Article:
Sony President Shuhei Yoshida suggests that the poor reception to No Man's Sky boils down to over-promising on features and a lack of PR support for the game.
No matter how gamers like to shake it, the fact of the matter is No Man’s Sky failed. It may not have been a complete failure as some are saying, but the highly anticipated game didn’t meet all expectations either. How exactly No Man’s Sky failed, however, is up for debate, but one high-ranking Sony official is putting some of the blame on the PR for No Man’s Sky, or rather the lack thereof.
Sony President Shuhei Yoshida has never been one to mince words when it comes to discussing his company’s releases. He embraces them and tries to promote them as best he can, but when things go wrong he is usually pretty honest about what happened. In No Man’s Sky’s case, though, he may be a bit too honest.
Speaking with Eurogamer, Yoshida says he believes that the failings of No Man’s Sky rest in two places. One is a common complaint we’ve heard with the game: lead developer Sean Murray overpromised and under-delivered.
It’s no secret that No Man’s Sky was initially billed as a game with a wider scope and a larger feature set. Promises of multiplayer, interaction with other players, and more planet diversity are three of the more common themes brought up when criticizing the game, but most saw those shortcomings ahead of time. For as much as Hello Games liked to talk the game up at the outset, the developers soon started tempering expectations as No Man’s Sky’s release date neared.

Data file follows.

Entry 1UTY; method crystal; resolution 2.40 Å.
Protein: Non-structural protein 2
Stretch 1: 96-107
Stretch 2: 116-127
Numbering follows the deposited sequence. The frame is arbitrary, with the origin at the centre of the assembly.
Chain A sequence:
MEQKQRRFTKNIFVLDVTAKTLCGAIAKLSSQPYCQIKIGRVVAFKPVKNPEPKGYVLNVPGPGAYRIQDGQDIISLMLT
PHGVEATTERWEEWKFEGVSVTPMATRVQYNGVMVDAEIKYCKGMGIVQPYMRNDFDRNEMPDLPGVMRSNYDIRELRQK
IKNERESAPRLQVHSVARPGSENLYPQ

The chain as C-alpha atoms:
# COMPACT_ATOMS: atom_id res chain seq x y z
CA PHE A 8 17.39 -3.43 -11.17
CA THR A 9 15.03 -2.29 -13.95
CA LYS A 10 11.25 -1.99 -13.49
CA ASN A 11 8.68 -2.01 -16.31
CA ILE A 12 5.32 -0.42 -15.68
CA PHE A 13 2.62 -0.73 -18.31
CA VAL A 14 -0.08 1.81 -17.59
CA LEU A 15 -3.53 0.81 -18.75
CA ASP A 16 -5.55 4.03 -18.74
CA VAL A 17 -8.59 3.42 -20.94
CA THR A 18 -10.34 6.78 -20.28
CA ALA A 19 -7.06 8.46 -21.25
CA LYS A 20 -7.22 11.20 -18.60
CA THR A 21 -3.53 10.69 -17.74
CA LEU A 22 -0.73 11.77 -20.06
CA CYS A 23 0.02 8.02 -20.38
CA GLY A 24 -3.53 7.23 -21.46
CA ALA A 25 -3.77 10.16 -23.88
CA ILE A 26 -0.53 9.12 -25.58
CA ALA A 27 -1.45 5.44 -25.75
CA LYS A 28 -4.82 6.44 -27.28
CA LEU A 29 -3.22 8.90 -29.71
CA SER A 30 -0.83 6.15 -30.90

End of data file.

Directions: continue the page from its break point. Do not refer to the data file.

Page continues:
It’s then that the lack of PR support for No Man’s Sky began to hurt the product as well, according to Yoshida. Though Sony did presumably help with trailers and advertising, the messaging coming out of Hello Games certainly could have used some work.
"It wasn't a great PR strategy, because he didn't have a PR person helping him, and in the end he is an indie developer. But he says their plan is to continue to develop No Man's Sky features and such, and I'm looking forward to continuing to play the game."
For example, prior to launch Sean Murray and his team were out there fielding interviews and helping “sell” the game, but once No Man’s Sky launched everything went dark. Not a single outlet has been able to interview a Hello Games representative, and most of the communication coming from the studio has been muddled at best. We know what the studio hopes to fix and add to No Man’s Sky, including base building, but there is no timeline for these features.
Ultimately, No Man’s Sky will go down as yet another game with a ton of promise but whose execution just couldn’t quite meet expectations. Sure, there are plenty of players who had an enjoyable experience with the game – read Game Rant’s No Man’s Sky review – but even more came away dismayed by the experience. And according to Shuhei Yoshida, some of that could have been avoided, or at least lessened.
No Man's Sky is out now for PC and PS4.